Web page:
#2: Atheer AiR Glasses

With its 50-degree field of view and 3D gesture interaction, Atheer has created the most powerful augmented reality glasses on the market today. The enterprise-ready smart glasses visualize and interact with data using motion detectors. The best part about the AiR Glasses: they can be used as an enterprise solution. Whether it’s training new employees or helping a mechanic complete complex repair work, AiR Glasses are the most intuitive, hands-free device that will eventually change the modern workplace.


Powered by AirOS, Atheer’s glasses have dual vibrant 3D-depth RGB cameras allowing for a fully immersive augmented reality experience. As a premium AR device designed specifically for a wide range of industrial applications, the AiR glasses are poised to take over the next generation of computing. The Android compatible interactive smart glasses are engineered to boost productivity in the workplace and at the same time, collaborate with industry experts.


Atheer offers two major platforms: AiR (Augmented Interactive Reality) Glasses and AiR Suite – a cloud-based application running on AiR Glasses and other smart glasses (Vuzix, Recon Jet, ODG, and Epson). According to Atheer’s website, AiR’s smart glasses platform is “designed to enhance the productivity and safety of desk-less professionals at Fortune 1000 companies.” How does it do this you ask? Thankfully, Atheer’s gives us an inside peak into the day-in-the-life of a hypothetical mechanical engineer working for a private luxury airline and using AiR Glasses to fix a highly complex electrical issue.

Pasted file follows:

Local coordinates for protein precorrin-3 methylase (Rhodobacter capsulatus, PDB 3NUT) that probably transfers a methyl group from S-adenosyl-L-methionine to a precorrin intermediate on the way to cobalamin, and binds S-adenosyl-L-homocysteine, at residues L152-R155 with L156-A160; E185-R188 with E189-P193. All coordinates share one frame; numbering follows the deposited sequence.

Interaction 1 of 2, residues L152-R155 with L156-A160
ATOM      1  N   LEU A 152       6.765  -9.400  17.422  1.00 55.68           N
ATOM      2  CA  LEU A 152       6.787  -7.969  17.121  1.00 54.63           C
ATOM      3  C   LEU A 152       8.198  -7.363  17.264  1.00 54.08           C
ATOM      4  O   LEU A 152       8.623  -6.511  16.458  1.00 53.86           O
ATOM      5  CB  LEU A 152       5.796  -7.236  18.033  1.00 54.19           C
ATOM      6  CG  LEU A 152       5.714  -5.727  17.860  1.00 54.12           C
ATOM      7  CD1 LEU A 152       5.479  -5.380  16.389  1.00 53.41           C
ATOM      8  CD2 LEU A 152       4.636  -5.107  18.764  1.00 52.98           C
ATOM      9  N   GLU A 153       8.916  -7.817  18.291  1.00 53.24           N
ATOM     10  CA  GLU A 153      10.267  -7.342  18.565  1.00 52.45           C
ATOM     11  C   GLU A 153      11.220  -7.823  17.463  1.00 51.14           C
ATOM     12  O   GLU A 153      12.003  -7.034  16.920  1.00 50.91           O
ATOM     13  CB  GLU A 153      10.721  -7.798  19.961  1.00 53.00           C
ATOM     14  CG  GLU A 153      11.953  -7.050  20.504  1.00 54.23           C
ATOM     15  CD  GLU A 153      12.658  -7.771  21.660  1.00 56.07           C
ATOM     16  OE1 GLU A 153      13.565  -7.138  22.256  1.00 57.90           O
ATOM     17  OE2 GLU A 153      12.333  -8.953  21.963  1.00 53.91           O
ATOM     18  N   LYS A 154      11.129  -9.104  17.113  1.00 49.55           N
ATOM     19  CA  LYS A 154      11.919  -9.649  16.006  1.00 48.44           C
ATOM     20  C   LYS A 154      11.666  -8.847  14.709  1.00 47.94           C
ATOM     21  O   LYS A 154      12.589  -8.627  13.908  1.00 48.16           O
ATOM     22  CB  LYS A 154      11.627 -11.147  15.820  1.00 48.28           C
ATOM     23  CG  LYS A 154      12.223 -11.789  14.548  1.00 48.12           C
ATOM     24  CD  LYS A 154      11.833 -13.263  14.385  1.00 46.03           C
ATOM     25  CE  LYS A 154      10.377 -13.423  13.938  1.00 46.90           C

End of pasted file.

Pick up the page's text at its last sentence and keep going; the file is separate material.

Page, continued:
#3: Brain-Controlled Software that Integrates with AR/VR Systems

The way we interact with our smart devices is going have an entirely new meaning in the next decade. Instead of wearing an AR or VR headset and waving or closing our fists to interact with digital content, soon we’ll be able to just think of turning down the temp on our Nest Thermostat and it’s done. Or imagine being able to interact with an Excel spreadsheet by commanding your thoughts. Please add the totals of column B and column C.


Boston-based startup Neurable is designing a nuanced brain-controlled software and when integrated with AR or VR systems, allows people to interact with devices with their own thoughts. “Our vision is to make the standard human interaction platform for any hardware or software device,” founder Ramses Alcaide said.


Neurable is able to harness your brain activity, make sense of your thoughts, and then store that information. Called a brain-computer interface (BCI), Neurable’s core innovation, according to TechCrunch, is “a machine learning method that could cut down the processing wait so that user selection happens in real time.”


With a groundbreaking way to measure brain activity and an AR/VR industry growing by leaps and bounds, Neurable hopes that all major headsets will come with built-in EEG sensors. That would mean Alcaide’s cutting-edge BCI technology would position itself as the most sought after companion software for AR/VR devices.


Source: Futurism, TedxSF